Customizable Digital Nail Art Could Help You Quit Smoking
Categories: Tech

Customizable Digital Nail Art Could Help You Quit Smoking

You know how we keep saying saying that more wearables need to be made with women in mind? We think we found some that blow your bulky bracelet out of the not-so-wearable water. Two MFA candidates at the Art Center College of Design in Pasadena, California (who happen to be women, we might add) Kristina Ortega and Jenny Rodenhouse have created high tech nail art that track your stats and will buzz to notify you of an incoming text… or to say tsk tsk if you try to pick up that cigarette.

We’ve seen wearables of all shapes, sizes and styles but this is one of the first that wants to help you break your bad habits. And definitely in the most stylish way. To create the nail art for their “pop-up sensor nail salon,” Kristina and Jenny experimented with 3D printing, embedding nano pixels into the nail and spent research time at salons where they were inspired by the relationship (and intense negotiations!) between technician and client.

Their vision for the future of wearables are created in salons that would turn each manicure into a “bespoke” service, a true collaboration between you and your nail artist. You would be fitted with nails that not only suited your style, but your needs as well, choosing from digital sensors that provide bio feedback, behavior modification, notifications, haptic feedback and reminders.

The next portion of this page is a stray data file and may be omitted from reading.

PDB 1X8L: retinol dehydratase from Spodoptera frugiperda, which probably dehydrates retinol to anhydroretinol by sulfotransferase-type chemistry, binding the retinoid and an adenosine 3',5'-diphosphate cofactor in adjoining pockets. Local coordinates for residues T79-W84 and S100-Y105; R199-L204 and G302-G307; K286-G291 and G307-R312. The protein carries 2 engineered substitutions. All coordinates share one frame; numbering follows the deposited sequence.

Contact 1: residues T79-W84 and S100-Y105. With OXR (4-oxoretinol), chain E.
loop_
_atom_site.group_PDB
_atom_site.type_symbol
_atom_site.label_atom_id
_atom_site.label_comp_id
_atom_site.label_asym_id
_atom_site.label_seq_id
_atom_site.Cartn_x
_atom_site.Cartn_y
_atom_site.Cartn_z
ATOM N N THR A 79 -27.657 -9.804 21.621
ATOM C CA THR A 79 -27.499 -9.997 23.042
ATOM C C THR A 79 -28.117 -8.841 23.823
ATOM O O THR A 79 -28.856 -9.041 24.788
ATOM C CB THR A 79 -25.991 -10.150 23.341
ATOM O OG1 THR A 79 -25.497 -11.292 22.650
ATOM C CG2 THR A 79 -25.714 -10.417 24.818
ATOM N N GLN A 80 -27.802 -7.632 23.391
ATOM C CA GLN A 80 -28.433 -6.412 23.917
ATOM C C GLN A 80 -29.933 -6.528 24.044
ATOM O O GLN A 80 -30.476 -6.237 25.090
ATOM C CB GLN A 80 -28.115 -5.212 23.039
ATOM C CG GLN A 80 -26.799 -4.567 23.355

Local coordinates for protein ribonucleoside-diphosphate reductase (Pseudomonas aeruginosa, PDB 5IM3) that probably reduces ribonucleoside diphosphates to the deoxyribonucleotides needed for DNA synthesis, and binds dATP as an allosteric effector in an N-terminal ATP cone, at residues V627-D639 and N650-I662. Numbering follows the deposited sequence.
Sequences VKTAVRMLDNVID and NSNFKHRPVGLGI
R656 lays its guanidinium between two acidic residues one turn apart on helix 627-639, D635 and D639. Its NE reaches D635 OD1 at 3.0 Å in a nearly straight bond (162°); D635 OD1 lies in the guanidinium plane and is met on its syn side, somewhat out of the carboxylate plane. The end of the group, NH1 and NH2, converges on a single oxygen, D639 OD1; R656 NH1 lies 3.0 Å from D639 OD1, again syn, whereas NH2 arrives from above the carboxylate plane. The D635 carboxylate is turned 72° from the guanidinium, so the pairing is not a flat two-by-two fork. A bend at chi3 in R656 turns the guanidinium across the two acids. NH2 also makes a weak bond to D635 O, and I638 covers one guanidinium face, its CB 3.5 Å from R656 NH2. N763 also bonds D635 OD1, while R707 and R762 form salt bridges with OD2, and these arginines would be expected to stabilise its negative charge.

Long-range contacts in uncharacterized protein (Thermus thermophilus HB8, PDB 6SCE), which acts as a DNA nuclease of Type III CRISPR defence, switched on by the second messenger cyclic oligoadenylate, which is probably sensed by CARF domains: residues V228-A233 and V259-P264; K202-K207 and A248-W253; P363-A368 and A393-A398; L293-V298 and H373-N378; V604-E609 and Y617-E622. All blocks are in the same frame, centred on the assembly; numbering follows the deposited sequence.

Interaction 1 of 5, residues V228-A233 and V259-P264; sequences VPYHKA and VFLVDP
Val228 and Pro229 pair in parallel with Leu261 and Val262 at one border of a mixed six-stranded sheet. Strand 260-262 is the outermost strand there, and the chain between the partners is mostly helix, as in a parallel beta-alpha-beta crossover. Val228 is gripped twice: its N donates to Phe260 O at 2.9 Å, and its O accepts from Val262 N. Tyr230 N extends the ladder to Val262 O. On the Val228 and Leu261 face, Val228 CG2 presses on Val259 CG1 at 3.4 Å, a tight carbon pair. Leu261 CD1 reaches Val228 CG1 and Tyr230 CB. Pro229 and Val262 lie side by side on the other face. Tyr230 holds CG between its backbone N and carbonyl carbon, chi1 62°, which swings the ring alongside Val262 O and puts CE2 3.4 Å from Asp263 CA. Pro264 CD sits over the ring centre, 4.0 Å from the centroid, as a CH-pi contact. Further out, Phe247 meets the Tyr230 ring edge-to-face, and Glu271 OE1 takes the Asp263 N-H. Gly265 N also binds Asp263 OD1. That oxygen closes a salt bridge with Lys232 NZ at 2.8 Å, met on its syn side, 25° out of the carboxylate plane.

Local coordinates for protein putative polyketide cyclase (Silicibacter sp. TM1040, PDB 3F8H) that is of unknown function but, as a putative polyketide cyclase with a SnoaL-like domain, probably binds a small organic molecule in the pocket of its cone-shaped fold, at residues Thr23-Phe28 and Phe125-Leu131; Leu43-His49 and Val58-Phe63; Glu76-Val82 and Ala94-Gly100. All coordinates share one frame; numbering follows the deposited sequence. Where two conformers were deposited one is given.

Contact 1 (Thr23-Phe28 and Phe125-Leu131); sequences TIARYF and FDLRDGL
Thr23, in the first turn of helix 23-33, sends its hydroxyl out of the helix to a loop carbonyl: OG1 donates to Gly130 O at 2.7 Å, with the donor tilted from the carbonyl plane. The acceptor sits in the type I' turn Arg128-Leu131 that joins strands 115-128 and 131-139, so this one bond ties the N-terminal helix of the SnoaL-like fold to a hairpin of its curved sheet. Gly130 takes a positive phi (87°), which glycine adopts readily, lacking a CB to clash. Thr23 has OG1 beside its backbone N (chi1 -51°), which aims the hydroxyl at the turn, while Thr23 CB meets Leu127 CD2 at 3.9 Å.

Although some of the test runs feature some pretty ornate nail art (me-yow btw) that might not be your usual go-to, the goal is to hide sensors inside a layer of a gel manicure. This idea is a genius one, with a completely customizable vision for the future of smart beauty. Manicures become like modular phones, with each finger offering a different function. Maybe your ring finger buzzes if you take off your engagement ring so you never misplace it again. There could be a calorie tracker on your thumb, a camera on your middle finger and you could write texts and emails in the air with your pointer.

As Kristina puts it, wearables are often “designed by tech people for tech people.” We would say that we’re all tech people in some way (unless you’re reading this via Morse code or on a stone tablet) and our Bluetooth-connected, WiFI-enabled accessories should reflect that truth. With tech-sessories made more accessible and even more fashionable, they will simply become more useful. Kristina, Jenny, if y’all need guinea pigs, our bare nails are HURTIN’ for a good wearable mani ;)

Would you wear a digital manicure? What functions would you have your mani do for you?

(h/t Fast Company)